How Should A Broker Or Agent Prepare For A Owner/Seller Meeting?
For a new business broker or agent, nothing can be more exciting than getting a call off some marketing material from a potential owner/seller who is thinking about selling their small business. There is no greater welcome than receiving a call from a potential seller that says, "Hi, I get your flyer in the mail and was thinking about selling my business."
Because business brokers invest so much time and energy in getting sellers to call them, it’s important that there is a system in place that is well thought and professional, and the business broker’s sales presentation has been flushed out and well rehearsed.
Getting The Call
Many potential business sellers will simply call and ask for a price valuation over the phone, when asked this, I tell the seller that I'm unable to give them a price valuation without seeing the business and attempt to set up an appointment, anything else is a disservice to the seller. A business broker or agent should also take the time and be in a place that they can give the potential seller their full attention they deserve.
Ask Good Questions
Before going out and meeting with the seller, a business broker should pre qualify them. One thing I try to explain over the phone BEFORE I go and meet with a potential seller is explain that I only take exclusive listings, and not open listings. I ask the seller a number of questions, which include, how long they have been there, their rent, lease information, and general gross sales? Some sellers don't want to get into too much detail with someone over the phone, and until they feel comfortable disclosing such information. Obtaining pertinent information, such as, rent information and basic gross sales, lets the broker know what they have on their hands, so if the rent is $10,000 and the average gross sales are $33,000 and has been gradually decreasing, then the broker would know that the seller is in trouble. I will also ask if the business has previously been on the market previously. I tell the potential seller to have a copy of the lease when we meet, so that I can briefly review it, so I can anticipate any problems.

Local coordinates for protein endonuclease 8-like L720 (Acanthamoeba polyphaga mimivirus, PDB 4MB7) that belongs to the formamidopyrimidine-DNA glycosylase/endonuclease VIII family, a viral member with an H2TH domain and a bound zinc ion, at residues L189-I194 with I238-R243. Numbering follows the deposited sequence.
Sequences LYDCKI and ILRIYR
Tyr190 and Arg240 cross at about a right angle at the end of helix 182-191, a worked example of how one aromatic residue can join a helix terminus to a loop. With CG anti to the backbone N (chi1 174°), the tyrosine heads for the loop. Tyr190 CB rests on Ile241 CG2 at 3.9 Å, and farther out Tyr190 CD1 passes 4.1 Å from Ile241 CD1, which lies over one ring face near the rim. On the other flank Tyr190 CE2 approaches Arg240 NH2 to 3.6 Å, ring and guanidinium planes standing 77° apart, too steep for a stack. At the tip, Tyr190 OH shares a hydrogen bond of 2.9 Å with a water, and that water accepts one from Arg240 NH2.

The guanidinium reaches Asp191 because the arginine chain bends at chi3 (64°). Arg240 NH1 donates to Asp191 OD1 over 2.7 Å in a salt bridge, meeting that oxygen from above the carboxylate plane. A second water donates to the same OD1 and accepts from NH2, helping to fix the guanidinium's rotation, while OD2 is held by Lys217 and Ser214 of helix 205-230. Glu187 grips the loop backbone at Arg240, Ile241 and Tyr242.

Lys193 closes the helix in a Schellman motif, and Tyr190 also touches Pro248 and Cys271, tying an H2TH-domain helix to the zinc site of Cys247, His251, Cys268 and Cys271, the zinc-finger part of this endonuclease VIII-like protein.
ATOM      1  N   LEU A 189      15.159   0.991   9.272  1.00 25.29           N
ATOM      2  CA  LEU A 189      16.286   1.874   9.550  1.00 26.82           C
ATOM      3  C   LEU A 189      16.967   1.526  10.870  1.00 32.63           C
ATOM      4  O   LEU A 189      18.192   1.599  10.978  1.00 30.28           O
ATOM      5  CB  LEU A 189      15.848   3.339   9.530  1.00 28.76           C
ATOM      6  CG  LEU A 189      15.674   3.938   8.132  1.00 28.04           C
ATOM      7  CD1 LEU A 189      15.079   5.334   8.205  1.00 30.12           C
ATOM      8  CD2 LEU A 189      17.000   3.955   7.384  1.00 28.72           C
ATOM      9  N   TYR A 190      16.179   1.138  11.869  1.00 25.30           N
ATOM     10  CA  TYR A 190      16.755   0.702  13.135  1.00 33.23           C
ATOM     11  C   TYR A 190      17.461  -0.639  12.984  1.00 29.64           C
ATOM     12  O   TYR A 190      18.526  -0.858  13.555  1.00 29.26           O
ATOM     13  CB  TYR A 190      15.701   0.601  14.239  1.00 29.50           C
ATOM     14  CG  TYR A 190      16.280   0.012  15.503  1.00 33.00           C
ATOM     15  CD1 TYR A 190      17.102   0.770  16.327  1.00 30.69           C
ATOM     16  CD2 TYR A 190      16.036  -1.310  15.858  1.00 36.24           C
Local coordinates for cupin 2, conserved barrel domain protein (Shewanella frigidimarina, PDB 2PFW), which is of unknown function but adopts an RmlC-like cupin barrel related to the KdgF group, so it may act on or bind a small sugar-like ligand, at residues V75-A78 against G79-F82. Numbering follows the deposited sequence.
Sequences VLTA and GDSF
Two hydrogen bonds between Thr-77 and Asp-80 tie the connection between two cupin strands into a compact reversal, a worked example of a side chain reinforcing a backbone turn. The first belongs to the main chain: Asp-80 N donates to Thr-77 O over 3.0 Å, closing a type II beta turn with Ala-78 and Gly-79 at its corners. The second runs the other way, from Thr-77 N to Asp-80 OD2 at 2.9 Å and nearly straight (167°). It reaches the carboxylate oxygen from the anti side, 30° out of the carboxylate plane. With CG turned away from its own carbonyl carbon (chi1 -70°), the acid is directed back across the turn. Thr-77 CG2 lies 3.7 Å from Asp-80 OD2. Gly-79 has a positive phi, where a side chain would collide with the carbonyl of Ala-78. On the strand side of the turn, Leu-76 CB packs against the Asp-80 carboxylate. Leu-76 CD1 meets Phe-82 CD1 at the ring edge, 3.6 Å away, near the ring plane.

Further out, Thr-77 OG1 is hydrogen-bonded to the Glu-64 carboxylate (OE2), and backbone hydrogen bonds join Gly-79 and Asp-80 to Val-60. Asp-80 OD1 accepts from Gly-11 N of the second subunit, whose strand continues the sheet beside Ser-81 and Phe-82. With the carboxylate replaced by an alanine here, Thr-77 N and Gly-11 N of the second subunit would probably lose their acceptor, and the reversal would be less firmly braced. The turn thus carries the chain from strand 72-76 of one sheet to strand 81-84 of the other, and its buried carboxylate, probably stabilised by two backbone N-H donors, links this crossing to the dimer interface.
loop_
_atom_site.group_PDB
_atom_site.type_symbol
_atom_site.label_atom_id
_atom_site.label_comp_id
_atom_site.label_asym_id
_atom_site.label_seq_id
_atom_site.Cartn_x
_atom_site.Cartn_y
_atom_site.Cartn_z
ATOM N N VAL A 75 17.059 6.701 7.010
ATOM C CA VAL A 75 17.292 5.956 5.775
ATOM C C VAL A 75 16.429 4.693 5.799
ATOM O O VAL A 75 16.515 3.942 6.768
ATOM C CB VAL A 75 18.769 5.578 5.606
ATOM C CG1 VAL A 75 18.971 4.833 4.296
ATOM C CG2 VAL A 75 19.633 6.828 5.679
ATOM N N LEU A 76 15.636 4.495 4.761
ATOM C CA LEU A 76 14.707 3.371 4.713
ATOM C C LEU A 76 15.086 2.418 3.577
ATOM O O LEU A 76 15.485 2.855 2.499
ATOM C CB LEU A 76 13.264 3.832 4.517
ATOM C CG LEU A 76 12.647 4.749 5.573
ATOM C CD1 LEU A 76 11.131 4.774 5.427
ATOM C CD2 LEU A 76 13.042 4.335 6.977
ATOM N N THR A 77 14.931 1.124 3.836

Do Your Research
I also go on sites like BizBen.com and BizBenNetwork.com and see what other businesses that are like the business I'm going out on, that are also on the market, because many sellers have already been reviewing these websites. If the business has a liquor license, a business broker should go on to ABC website and make sure it's in good standing and who is on the liquor license. Social media such as Yelp is a good service to read reviews, and see pictures of the business. Before meeting with the seller, do a quick drive around the neighborhood, and see if there is any future competition on the way.
Meeting The Seller And Being Prepared
Upon getting to the location I'll ask to see the business license, because I'm interested whose name is on it. When I meet with a seller, I have copies of my marketing material, showing how the business will be shown to the public. I have my listing contracts ready to go. I plan to meet with a seller during slow hours, for instance, I sell several restaurants, so either early morning or later afternoon. A business broker should not meet with a potential seller when they are very busy, because the seller may be tempted to just say, "Leave your information with me and I'll call you if interested." The listing presentation is another blog discussion all together, but these are the steps I take before I launch into my presentation.